Italian Supreme Court: Trial for murder of Egyptians cannot take place
ROME — Italy’s top criminal court has rebuffed efforts by prosecutors to relaunch the trial of senior Egyptian security officials in the 2016 murder by torture of an Italian doctoral student.
The Court of Cassation ruled in Rome on Friday night that there was no appeal against a lower court ruling last year that the trial could not continue because the defendants had no not been officially informed of the charges and the date of the trial.
Giulio Regeni, 28, was researching Cairo’s street vendor unions when he was abducted, tortured and killed, his mutilated body found alongside a highway days after he disappeared in the Egyptian capital.
The case has strained relations between Italy and Egypt, an ally in Italian efforts to fight international terrorism. At one point, Italy withdrew its ambassador to pressure Egyptian cooperation in the investigation. Italian prosecutors pursued the case, eventually securing the indictment of the four Egyptians, who will be tried in absentia in a Rome courtroom.
In a telephone interview broadcast on Italian public television on Saturday, family lawyer Alessandra Ballerini called the latest decision “a wound to justice for all Italians”.
Defense lawyers had successfully argued that the defendants were never officially notified because they did not provide their official addresses, a requirement of the Italian judicial system. Unless they can be notified, the trial remains suspended, thus halting the case in the courtroom indefinitely.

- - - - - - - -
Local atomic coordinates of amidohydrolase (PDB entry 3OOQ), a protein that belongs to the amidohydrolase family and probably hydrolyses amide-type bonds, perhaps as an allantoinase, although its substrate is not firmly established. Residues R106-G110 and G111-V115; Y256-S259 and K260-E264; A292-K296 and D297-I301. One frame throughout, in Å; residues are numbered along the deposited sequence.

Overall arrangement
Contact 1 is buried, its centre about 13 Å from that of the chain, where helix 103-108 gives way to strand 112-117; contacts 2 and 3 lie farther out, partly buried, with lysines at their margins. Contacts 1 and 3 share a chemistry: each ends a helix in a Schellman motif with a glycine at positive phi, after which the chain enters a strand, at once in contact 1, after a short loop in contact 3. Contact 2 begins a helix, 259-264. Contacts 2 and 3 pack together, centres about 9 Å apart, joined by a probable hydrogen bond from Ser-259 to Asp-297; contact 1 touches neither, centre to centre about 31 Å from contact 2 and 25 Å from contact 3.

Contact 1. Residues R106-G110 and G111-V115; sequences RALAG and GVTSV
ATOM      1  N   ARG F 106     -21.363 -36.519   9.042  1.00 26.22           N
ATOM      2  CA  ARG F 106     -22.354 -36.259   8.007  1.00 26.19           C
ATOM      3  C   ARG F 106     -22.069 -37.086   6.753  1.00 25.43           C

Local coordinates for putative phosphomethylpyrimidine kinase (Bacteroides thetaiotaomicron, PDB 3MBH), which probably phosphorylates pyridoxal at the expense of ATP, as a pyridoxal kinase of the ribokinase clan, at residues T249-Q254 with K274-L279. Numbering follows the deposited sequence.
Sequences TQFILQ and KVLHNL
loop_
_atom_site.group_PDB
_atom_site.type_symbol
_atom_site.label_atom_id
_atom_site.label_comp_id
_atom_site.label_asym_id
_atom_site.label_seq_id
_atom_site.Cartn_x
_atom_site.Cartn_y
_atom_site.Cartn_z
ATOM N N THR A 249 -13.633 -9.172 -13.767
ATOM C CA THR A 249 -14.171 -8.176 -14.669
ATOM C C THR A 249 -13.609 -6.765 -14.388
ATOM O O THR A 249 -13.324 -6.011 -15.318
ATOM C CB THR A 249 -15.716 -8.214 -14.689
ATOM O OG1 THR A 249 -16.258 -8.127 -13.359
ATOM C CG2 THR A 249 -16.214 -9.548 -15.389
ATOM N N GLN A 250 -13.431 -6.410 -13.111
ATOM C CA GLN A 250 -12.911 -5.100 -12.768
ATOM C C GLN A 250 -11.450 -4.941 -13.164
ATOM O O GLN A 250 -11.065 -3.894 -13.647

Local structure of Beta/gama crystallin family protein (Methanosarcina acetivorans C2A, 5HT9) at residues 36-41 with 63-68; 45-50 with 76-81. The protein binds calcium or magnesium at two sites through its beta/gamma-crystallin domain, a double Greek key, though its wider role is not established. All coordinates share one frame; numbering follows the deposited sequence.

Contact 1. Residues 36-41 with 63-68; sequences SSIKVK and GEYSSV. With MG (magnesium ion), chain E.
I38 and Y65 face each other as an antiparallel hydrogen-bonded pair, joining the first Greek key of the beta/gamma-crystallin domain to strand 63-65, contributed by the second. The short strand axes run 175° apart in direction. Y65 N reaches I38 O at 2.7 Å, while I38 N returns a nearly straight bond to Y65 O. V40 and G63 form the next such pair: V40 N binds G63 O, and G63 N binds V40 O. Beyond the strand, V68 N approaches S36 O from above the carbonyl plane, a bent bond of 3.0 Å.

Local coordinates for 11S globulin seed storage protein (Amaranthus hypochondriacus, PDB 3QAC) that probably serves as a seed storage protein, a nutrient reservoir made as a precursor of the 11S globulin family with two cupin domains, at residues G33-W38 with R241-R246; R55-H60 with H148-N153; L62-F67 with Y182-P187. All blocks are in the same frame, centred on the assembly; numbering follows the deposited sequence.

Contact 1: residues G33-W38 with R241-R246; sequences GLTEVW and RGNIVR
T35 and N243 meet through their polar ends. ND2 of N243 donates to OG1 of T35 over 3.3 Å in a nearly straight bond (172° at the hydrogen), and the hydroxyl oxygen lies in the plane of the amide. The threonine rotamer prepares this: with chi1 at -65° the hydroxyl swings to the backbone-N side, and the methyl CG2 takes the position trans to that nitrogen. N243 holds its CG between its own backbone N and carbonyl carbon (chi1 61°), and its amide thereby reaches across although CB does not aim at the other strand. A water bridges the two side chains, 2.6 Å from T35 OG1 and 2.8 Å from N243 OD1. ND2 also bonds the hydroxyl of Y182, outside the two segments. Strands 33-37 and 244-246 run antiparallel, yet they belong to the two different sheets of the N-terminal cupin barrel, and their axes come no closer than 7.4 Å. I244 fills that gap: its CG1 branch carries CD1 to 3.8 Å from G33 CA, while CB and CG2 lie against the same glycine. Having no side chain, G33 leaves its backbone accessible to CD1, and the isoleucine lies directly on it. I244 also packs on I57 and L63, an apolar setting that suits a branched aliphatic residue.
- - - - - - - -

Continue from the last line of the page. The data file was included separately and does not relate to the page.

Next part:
The use of this loophole has been particularly upsetting for Regeni’s family and friends because, they say, the defendants are widely known in Egypt due to their prominent role in that country’s security apparatus.
“As citizens, we cannot accept impunity for those who torture and kill,” Ballerini said.
Friday morning, hours before the decision, family, friends and supporters of Regeni’s pursuit of justice in his murder had gathered outside the courthouse.
Prosecutors had argued before the court of cassation that there was “reasonable certainty that the four Egyptian defendants were aware of the existence of the criminal case against them”, Italian news agency ANSA said.
Ahead of the ruling, Regeni supporters had appealed via social media for help in tracing the legal addresses of the defendants.
His mother, Paola Regeni, told reporters that her son’s body had been so badly mutilated from the torture that she only recognized the tip of his nose when she saw him.
Human rights activists said the marks on his body resembled those resulting from widespread torture at the premises of the Egyptian Security Agency.
Italian prosecutors had charged police major Sherif Magdy; Police Maj. Gen. Tareq Saber, who was a senior Homeland Security Agency official at the time of Regeni’s abduction; Colonel Hesham Helmy, who served in a security center responsible for maintaining order in the Cairo neighborhood where the Italian lived, and Colonel Acer Kamal, who headed a police department responsible for street operations and discipline .
After Regeni’s body was discovered, Egyptian authorities claimed the Cambridge University PhD student had been killed by a gang of robbers.